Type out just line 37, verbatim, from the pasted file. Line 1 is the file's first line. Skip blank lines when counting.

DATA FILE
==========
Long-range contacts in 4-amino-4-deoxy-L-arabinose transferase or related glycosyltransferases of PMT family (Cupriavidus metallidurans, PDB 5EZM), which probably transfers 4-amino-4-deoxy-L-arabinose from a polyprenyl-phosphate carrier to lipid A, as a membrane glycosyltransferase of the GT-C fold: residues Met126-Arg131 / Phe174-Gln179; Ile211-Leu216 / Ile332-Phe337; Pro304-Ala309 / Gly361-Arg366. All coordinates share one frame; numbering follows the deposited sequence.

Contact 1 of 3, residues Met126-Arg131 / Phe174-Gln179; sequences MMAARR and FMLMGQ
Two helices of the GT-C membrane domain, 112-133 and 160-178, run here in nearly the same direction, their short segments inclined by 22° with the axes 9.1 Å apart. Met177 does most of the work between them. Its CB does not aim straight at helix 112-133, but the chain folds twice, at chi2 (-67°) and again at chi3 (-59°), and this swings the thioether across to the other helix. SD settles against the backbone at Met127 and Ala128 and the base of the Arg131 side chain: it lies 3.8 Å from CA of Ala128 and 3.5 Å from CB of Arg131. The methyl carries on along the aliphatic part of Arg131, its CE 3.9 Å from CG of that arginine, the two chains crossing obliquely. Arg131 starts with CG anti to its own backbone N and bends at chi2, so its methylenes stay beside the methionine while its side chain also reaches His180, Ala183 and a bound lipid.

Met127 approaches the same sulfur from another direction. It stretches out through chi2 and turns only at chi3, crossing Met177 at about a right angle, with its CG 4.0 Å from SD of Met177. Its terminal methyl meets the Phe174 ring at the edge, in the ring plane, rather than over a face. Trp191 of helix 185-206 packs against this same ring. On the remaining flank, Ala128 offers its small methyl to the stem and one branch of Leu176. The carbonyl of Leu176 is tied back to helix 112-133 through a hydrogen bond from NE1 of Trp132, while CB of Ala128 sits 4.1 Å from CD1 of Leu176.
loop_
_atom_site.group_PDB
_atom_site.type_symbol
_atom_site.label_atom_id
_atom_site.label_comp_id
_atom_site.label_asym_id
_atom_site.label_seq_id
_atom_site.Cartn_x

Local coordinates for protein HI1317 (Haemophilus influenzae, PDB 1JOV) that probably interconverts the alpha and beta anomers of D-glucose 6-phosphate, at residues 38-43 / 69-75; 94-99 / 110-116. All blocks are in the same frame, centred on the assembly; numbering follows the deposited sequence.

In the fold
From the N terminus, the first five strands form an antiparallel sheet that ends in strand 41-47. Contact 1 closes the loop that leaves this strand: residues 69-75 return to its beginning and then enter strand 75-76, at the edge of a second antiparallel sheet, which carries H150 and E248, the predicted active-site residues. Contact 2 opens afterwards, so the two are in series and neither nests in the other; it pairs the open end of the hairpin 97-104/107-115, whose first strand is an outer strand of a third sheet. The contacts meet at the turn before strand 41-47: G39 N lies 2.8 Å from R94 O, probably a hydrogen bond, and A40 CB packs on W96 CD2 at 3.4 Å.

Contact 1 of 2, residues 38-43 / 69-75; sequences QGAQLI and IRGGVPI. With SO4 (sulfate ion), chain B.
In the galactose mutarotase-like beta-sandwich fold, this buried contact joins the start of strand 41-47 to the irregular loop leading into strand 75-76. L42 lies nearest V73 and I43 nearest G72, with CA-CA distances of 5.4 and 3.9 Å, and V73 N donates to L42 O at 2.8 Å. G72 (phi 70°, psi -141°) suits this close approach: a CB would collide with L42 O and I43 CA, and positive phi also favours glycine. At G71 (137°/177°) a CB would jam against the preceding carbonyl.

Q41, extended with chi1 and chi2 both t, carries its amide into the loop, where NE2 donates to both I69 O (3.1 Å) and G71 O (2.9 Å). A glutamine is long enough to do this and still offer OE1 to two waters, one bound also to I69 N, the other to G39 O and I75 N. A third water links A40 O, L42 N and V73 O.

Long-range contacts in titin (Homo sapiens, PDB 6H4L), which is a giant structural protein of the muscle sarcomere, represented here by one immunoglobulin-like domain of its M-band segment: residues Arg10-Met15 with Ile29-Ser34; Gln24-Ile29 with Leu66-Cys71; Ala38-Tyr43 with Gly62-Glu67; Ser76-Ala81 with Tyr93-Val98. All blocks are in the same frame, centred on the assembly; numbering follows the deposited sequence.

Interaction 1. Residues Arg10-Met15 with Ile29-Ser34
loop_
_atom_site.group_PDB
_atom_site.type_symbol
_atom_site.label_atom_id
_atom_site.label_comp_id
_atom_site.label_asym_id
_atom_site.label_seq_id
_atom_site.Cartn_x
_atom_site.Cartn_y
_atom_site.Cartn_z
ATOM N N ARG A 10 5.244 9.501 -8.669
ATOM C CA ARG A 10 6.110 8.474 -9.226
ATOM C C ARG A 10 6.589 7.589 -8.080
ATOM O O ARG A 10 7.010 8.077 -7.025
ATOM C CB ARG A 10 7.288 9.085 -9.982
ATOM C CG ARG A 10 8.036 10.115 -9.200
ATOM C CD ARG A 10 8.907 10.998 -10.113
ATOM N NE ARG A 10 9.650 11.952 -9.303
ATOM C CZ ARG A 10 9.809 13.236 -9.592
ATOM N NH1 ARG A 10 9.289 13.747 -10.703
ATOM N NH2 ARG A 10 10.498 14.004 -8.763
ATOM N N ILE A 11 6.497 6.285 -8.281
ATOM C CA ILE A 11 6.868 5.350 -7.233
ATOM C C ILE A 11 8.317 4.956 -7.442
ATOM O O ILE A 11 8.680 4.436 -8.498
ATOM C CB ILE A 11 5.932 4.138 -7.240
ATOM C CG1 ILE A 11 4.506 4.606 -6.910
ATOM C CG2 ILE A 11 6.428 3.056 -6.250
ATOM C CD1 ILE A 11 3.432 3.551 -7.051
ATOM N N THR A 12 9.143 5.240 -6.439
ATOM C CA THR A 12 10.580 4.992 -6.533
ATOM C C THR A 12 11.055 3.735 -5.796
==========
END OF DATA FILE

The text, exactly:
ATOM C CD ARG A 10 8.907 10.998 -10.113